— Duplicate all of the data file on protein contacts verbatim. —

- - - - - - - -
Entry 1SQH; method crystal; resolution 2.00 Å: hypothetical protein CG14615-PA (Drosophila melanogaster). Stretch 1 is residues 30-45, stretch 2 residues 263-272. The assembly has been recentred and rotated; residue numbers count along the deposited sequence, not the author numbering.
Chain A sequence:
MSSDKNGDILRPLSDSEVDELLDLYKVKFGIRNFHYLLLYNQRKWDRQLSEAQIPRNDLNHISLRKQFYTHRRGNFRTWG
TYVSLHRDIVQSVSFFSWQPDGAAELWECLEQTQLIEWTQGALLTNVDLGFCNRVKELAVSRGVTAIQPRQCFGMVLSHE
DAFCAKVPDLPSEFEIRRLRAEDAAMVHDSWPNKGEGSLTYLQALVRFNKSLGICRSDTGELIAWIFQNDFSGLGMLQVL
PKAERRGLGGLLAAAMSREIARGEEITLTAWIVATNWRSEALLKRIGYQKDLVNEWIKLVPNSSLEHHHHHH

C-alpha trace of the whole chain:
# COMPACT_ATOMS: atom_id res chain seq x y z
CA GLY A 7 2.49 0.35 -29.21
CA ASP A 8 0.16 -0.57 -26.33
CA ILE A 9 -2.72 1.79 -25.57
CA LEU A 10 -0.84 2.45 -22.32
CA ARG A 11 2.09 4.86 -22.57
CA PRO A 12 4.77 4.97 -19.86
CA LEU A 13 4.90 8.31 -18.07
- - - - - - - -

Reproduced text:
Entry 1SQH; method crystal; resolution 2.00 Å: hypothetical protein CG14615-PA (Drosophila melanogaster). Stretch 1 is residues 30-45, stretch 2 residues 263-272. The assembly has been recentred and rotated; residue numbers count along the deposited sequence, not the author numbering.
Chain A sequence:
MSSDKNGDILRPLSDSEVDELLDLYKVKFGIRNFHYLLLYNQRKWDRQLSEAQIPRNDLNHISLRKQFYTHRRGNFRTWG
TYVSLHRDIVQSVSFFSWQPDGAAELWECLEQTQLIEWTQGALLTNVDLGFCNRVKELAVSRGVTAIQPRQCFGMVLSHE
DAFCAKVPDLPSEFEIRRLRAEDAAMVHDSWPNKGEGSLTYLQALVRFNKSLGICRSDTGELIAWIFQNDFSGLGMLQVL
PKAERRGLGGLLAAAMSREIARGEEITLTAWIVATNWRSEALLKRIGYQKDLVNEWIKLVPNSSLEHHHHHH

C-alpha trace of the whole chain:
# COMPACT_ATOMS: atom_id res chain seq x y z
CA GLY A 7 2.49 0.35 -29.21
CA ASP A 8 0.16 -0.57 -26.33
CA ILE A 9 -2.72 1.79 -25.57
CA LEU A 10 -0.84 2.45 -22.32
CA ARG A 11 2.09 4.86 -22.57
CA PRO A 12 4.77 4.97 -19.86
CA LEU A 13 4.90 8.31 -18.07